Inflammation is a complex biological response that serves to protect the body's tissues following harmful stimuli such as infection, irritation or injury and initiates tissue repair. At the start of an inflammatory response, pro-inflammatory mediators induce changes in the endothelial lining of the blood vessels and in leukocytes. This results in increased vascular permeability and increased expression of adhesion proteins, and promotes adhesion of leukocytes, especially neutrophils to the endothelium. Adhesion is a prerequisite for neutrophil extravasation and chemoattractant-stimulated recruitment to inflammatory sites, where neutrophils phagocytose and kill microbes, release inflammatory mediators and cross-talk with other immune cells to co-ordinate the immune response in preparation for tissue repair. Many signalling proteins are critically involved in the complex signalling processes that underpin the inflammatory response and cross-talk between endothelium and leukocytes. As key regulators of cell–cell and cell–substratum adhesion, small GTPases (guanosine triphosphatases) act as important controls of neutrophil-endothelial cell interactions as well as neutrophil recruitment to sites of inflammation. Here, we summarise key processes that are dependent upon small GTPases in leukocytes during these early inflammatory events. We place a particular focus on the regulation of integrin-dependent events and their control by Rho and Rap family GTPases as well as their regulators during neutrophil adhesion, chemotaxis and recruitment.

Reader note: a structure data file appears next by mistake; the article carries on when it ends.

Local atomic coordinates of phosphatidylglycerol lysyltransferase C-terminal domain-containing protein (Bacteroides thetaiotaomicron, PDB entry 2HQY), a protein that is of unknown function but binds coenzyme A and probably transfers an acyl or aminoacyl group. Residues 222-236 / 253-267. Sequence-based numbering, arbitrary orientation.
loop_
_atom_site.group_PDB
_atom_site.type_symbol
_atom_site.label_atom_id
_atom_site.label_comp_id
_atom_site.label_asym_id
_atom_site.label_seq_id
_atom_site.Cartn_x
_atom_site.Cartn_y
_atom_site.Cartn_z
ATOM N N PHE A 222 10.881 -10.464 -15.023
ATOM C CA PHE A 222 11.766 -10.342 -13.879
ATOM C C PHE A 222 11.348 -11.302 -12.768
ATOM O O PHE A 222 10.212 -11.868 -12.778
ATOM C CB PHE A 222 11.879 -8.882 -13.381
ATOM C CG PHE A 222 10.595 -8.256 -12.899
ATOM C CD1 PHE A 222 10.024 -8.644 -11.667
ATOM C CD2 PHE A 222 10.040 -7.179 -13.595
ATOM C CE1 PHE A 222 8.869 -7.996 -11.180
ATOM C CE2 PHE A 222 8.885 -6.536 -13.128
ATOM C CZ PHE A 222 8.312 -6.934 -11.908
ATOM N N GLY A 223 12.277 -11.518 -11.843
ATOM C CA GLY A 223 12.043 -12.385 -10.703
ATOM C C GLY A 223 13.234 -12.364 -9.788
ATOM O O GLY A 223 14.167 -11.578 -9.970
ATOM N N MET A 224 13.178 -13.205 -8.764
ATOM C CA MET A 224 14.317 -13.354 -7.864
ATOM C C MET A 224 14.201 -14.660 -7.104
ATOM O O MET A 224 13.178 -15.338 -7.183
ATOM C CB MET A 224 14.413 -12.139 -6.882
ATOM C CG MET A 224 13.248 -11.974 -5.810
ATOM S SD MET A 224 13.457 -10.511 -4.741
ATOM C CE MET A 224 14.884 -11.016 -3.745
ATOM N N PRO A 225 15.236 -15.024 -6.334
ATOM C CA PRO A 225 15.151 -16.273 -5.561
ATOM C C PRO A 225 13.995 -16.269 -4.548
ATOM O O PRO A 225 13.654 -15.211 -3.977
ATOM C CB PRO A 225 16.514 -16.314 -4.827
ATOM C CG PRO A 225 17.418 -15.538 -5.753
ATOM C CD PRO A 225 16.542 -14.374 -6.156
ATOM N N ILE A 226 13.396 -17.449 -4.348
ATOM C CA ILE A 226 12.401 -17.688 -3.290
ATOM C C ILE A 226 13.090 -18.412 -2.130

- small GTPase
- vascular leakage